Somewhere Conan O’Brien is probably smiling. There’s word that NBC brass are ruminating over Jay Leno’s future — which would involve finally giving their current late-late guy comic, Jimmy Fallon, the coveted job as the host of "The Tonight Show."
The latest rumblings about Leno come from various talent agents who admit they have quietly been contacted by NBC officials hoping to find a new late-late host who will eventually take over Fallon’s 12:35 a.m. time slot.
Leno’s current $15 million a year deal expires in 2014, and came about after he “volunteered” to take a 50% pay cut earlier this year, a move that helped NBC slash "The Tonight Show’s" $100 million budget by about 20%.
But my money is on how NBC brass are betting it’s high time they cash in on a generational shift toward younger viewers that has been going on in late-night television for some time.
ABC will be the first to capitalize on the shift next month when their own late-late guy, Jimmy Kimmel, moves his show to 11:35 p.m., switching places with “Nightline” in a bid to boost the network’s percentage of viewers between the ages of 18 and 49 — a group prized by advertisers.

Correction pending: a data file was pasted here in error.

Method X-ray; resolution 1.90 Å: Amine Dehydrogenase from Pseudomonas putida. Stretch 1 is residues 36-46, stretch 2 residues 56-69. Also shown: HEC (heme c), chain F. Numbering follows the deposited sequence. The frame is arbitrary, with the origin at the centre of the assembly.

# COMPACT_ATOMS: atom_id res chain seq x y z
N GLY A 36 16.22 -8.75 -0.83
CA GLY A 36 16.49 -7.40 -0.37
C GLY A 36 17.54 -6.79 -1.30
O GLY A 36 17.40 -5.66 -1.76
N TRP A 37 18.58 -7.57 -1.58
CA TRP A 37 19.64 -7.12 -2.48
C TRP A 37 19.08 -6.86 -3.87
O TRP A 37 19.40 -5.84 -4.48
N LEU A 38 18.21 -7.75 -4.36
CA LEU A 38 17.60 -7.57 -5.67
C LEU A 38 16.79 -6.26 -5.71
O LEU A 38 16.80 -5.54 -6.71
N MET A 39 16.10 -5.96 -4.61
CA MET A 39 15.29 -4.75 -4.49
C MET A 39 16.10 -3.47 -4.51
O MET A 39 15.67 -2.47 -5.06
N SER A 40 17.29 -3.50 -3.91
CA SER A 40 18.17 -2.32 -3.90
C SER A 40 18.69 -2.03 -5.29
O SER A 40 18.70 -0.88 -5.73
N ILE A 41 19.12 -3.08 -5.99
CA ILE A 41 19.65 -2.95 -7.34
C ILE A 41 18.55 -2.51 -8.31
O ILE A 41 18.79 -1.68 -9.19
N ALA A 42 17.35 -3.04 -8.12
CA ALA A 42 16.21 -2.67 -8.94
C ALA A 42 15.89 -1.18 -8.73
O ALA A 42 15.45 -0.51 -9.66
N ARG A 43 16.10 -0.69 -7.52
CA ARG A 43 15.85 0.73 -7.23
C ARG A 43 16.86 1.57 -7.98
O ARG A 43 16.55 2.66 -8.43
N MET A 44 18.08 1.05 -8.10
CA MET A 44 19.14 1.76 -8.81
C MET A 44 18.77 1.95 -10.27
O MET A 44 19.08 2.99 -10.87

It doesn’t hurt at all that “Jimmy Kimmel Live” is an entertainment program headed by a star 20 years younger than his new time slot rivals, Letterman and Leno.
Meanwhile, at CBS, Leno’s nemesis, David Letterman, is also under contract until 2014, and there has been a long unsaid understanding throughout the TV industry that Leno won’t step down until Dave does.
Of course, as these rumblings may prove, Jay could always be pushed — but he’s proven over the years that he’s harder to kill than Dracula.
Take the September 2009 fiasco when then-NBC chief Jeff Zucker carved out a 10 p.m. time slot for "The Jay Leno Show” because Jay reportedly insisted that he didn’t want to leave the network.
Up until that moment, there had been a long-planned transition in the works for Leno to step down from “Tonight” and pass the torch to O’Brien.
But Jay didn’t go away.
Instead his prime-time show turned out to be a flop, and worse, it shifted the spotlight away from O’Brien’s debut and cannibalized “Tonight Show" viewers.
By January, Leno was back on "The Tonight Show" and O’Brien was out of a job — although he was paid millions to leave the network — eventually landing another late-night talk show on TBS.
Maybe this time Leno will just quietly go away.
I’m betting he won’t.